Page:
Welcome to Curious Bends

A few years ago, I formed a group of science enthusiasts. Our goal was to fix the problem of poor science communication in India. There only existed a handful of science publications and fewer among them did the work that was so critical to a democracy with the potential that India has. We discussed many ideas but couldn’t implement them.

After all these years, science communication in India hasn’t changed much. But the problem kept nagging me all along. So now, with fellow nerd Vasudevan Mukunth, I’ve started a weekly newsletter to address that problem in a small way. The aim of the weekly newsletter would be to become a place where you can come to find interesting stories from global publications covering science, technology and data that have their focus not on the West.

Here is this week’s edition (our second). If you enjoy it, you and your friends can subscribe here.

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1. Warheads at supersonic speeds… on the ground
India’s defence research organisation has installed five 4-km long rails at a research lab in Chandigarh for propelling missile warheads at supersonic speeds. Could this be useful for India’s space programmes, too? The timing is suggestive. In July this year, the space agency is slated to launch an unmanned “Orbital Vehicle” that is at the heart of India’s human spaceflight program. The rails can be used to simulate re-entry of crew capsules. (3 min read)

2. In the unfortunate event that New Delhi is nuked…
On the Doomsday Clock, which is a countdown to global catastrophe, the world has come 12 minutes closer to midnight since 1991. Recently, Nitin Gadkari, now a minister in the new Indian government, was exchanging nuclear threats with a Pakistani analyst on TV. This spurred a journalist to look at the government’s emergency plans to deal with a nuclear fallout. Hint to civilians: “To begin with, nothing that can be dug without the help of E. Sreedharan—the Metro Man—is likely to be deep enough.” (8 min read)

3. Are tiger poachers really trying to hack radio-collar data in India’s sanctuaries?
The more we resort to technology to protect something, the more its failings become liable for abuse—except when it’s animal poaching. There was a scare about a Pune techie trying to hack into data transmitted by radio-collars around some tigers. It turned out to be false, but not before conservationists reasoned that poachers relied on simpler, ground-based techniques to trap animals, and that’s why they get away. (4 min read)

4. 101 suicides in two months: is Marathwada the new Vidarbha?
Freak hailstorms in March flattened orchard crops in Maharashtra’s Marathwada region. In the two months since, 101 suicides have been reported. The reason? Faulty agriculture and irrigation policies have driven farmers to orchard farming that is submissive to failing, because of the time and capital investment it requires. (5 min read)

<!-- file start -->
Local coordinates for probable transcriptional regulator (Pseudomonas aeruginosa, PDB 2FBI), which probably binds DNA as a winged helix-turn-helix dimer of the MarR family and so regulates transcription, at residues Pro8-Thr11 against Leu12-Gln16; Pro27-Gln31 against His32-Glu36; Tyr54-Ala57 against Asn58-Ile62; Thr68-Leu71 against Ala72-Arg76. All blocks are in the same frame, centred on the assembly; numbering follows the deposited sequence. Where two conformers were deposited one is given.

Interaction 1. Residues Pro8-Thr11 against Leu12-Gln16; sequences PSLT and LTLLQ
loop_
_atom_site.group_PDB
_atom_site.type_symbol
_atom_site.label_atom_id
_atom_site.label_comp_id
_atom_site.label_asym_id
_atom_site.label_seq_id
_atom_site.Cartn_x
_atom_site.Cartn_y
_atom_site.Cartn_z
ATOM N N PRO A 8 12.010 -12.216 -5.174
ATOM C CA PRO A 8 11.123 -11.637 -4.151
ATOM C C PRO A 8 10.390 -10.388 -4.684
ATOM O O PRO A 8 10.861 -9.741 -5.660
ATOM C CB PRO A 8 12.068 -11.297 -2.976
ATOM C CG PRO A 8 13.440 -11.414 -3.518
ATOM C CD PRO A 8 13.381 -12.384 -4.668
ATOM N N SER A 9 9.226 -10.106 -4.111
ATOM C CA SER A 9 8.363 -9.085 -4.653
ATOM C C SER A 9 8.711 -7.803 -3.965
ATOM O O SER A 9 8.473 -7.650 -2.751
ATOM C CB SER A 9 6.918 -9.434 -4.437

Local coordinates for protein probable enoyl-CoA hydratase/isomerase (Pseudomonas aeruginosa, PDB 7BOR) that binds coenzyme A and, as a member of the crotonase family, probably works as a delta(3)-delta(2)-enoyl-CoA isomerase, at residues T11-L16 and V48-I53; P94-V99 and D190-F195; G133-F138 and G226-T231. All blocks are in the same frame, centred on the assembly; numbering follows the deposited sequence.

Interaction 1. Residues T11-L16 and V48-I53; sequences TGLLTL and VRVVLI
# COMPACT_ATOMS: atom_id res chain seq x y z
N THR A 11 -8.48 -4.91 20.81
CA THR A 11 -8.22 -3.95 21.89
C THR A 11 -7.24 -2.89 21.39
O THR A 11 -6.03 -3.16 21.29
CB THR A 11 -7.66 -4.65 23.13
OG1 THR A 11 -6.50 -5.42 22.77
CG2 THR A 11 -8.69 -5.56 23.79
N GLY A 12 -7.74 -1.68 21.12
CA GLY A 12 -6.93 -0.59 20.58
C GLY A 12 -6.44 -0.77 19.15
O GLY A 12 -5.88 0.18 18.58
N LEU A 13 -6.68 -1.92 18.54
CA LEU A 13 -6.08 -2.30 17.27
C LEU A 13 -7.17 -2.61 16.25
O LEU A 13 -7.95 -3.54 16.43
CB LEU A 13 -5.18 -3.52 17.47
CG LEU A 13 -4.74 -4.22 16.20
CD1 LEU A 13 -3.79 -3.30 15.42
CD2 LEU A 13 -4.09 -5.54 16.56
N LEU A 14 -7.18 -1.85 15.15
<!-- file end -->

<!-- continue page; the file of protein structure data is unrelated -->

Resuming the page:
5. Call for action to prevent millions of “invisible” deaths
More than 780,000 babies less than 28 days old die every year in India. The cost of preventing these deaths is a meagre $1.15 (₹ 68) per person. Why then aren’t these deaths prevented? Because these are “invisible deaths”. Parents don’t seek to register their child’s birth or death because they don’t think it can make a difference. This silence perpetuates the myth that newborn deaths and stillbirths are inevitable. (6 min read)

6. Video: Putting hardy small millets back on the menu
Decline in food diversity is driving malnutrition around the world, and the hardy millet is one casualty. This cereal crop can be cultivated in a variety of ecosystems, from coastal areas in South India to mountainous terrain in the Himalayas, but it has become a niche crop. A Canadian agency wants to redress this imbalance in India, Nepal and Sri Lanka, and to put women farmers in the centre of its approach. (5 min watch)

Chart of the week

If you divide China into two, one half will have 94% of its population (nearly 20% of world’s population). This geographic divide hasn’t changed in last 80 years despite the population tripling. In 1935, a Chinese geographer noticed the divide and drew an imaginary line, called Heihe–Tengchong Line, that no one seems have crossed over to settle. Yet, what this map hides is the fact that China has recently seen the largest migration in human history: 160 million people have moved from rural areas to urban ones in the last 30 years, no doubt within Eastern China.

Please email curiousbends@gmail.com with suggestions or feedback. We’d love to hear from you. For more such stories, find curators Vasudevan Mukunth and Akshat Rathi on Twitter. Enjoy the week!

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